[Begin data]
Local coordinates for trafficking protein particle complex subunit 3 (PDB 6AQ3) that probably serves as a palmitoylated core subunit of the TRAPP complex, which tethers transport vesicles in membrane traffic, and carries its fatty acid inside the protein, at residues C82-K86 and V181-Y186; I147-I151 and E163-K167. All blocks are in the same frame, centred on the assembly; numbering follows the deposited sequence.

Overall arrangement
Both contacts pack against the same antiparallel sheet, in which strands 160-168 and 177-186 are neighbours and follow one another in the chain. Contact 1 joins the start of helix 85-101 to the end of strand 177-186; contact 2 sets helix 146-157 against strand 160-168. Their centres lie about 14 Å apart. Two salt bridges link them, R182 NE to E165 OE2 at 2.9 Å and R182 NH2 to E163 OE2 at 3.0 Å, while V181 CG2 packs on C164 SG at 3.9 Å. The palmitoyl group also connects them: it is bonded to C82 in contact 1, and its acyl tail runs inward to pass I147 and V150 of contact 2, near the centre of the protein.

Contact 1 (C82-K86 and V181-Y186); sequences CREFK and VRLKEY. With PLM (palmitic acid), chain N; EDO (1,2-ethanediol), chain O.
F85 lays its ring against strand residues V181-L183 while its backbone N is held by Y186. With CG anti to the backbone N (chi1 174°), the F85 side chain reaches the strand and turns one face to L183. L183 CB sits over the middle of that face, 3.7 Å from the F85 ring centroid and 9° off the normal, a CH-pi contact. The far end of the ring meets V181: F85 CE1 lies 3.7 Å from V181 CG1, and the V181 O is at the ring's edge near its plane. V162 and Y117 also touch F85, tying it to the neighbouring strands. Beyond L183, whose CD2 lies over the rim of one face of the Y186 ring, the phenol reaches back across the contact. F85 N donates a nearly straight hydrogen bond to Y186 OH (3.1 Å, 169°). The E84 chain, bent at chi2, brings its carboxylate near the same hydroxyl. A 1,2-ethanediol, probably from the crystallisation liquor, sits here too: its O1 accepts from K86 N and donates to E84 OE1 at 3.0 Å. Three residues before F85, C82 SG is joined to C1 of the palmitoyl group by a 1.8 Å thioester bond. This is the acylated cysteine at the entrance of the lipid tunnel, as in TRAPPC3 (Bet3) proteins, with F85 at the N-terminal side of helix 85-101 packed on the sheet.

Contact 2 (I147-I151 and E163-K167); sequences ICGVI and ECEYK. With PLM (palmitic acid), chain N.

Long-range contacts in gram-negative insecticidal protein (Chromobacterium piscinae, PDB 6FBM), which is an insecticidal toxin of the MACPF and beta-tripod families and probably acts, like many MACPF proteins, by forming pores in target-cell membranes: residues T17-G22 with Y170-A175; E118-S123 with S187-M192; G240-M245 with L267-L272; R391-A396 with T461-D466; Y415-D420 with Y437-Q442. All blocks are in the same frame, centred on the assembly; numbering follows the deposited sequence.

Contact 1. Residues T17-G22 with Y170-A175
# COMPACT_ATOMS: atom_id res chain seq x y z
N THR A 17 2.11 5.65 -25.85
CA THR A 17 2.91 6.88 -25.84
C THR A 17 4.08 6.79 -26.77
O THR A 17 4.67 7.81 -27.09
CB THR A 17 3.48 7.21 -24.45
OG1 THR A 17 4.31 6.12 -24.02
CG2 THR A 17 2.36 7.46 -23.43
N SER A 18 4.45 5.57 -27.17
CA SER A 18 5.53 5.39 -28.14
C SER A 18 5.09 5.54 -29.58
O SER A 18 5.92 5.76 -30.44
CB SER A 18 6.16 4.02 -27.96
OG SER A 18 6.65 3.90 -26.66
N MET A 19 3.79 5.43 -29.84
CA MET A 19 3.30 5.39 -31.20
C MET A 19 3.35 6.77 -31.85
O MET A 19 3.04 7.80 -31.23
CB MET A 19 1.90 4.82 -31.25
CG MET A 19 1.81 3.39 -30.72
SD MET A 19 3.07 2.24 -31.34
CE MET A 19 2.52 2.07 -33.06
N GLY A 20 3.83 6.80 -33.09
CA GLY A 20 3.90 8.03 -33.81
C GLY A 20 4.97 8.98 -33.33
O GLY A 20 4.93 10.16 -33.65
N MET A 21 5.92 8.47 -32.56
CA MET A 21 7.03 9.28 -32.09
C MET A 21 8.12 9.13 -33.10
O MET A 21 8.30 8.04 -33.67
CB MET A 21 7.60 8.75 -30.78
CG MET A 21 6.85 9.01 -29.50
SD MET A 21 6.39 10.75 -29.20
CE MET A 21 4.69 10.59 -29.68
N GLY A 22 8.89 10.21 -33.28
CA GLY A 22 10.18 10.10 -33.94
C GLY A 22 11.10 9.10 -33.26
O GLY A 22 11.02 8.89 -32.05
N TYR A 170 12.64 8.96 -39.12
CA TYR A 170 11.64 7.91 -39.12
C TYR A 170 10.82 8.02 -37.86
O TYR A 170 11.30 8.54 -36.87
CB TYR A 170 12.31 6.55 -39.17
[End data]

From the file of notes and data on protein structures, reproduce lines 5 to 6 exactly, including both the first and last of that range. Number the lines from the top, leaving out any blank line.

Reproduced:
F85 lays its ring against strand residues V181-L183 while its backbone N is held by Y186. With CG anti to the backbone N (chi1 174°), the F85 side chain reaches the strand and turns one face to L183. L183 CB sits over the middle of that face, 3.7 Å from the F85 ring centroid and 9° off the normal, a CH-pi contact. The far end of the ring meets V181: F85 CE1 lies 3.7 Å from V181 CG1, and the V181 O is at the ring's edge near its plane. V162 and Y117 also touch F85, tying it to the neighbouring strands. Beyond L183, whose CD2 lies over the rim of one face of the Y186 ring, the phenol reaches back across the contact. F85 N donates a nearly straight hydrogen bond to Y186 OH (3.1 Å, 169°). The E84 chain, bent at chi2, brings its carboxylate near the same hydroxyl. A 1,2-ethanediol, probably from the crystallisation liquor, sits here too: its O1 accepts from K86 N and donates to E84 OE1 at 3.0 Å. Three residues before F85, C82 SG is joined to C1 of the palmitoyl group by a 1.8 Å thioester bond. This is the acylated cysteine at the entrance of the lipid tunnel, as in TRAPPC3 (Bet3) proteins, with F85 at the N-terminal side of helix 85-101 packed on the sheet.

Contact 2 (I147-I151 and E163-K167); sequences ICGVI and ECEYK. With PLM (palmitic acid), chain N.